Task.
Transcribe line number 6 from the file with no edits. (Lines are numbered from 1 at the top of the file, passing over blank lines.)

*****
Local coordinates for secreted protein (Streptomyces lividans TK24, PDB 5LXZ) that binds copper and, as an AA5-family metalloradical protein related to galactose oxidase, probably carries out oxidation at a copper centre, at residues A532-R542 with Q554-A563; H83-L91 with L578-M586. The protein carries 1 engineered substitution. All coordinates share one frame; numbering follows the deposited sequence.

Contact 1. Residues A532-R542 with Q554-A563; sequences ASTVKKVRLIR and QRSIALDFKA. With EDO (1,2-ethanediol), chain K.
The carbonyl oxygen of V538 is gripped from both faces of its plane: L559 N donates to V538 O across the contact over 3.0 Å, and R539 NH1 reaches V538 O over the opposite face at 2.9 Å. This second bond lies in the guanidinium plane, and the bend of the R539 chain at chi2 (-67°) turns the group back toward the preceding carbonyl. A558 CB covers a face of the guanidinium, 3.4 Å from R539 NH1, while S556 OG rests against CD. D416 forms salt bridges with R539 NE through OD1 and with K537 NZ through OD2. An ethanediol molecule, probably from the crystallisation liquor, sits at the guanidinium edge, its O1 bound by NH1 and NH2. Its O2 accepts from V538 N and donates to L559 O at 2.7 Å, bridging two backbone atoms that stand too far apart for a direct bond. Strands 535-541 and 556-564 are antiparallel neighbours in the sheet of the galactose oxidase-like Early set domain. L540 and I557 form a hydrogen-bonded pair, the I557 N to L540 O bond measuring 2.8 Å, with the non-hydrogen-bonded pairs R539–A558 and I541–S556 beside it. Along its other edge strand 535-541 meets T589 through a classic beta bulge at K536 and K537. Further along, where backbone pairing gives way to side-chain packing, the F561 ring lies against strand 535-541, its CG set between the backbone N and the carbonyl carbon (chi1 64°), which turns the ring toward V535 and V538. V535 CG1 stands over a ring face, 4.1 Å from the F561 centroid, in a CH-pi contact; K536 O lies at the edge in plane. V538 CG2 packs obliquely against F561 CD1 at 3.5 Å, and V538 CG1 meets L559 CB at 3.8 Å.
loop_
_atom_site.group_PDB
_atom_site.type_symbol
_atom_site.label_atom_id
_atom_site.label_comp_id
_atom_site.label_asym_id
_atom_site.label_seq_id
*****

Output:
_atom_site.type_symbol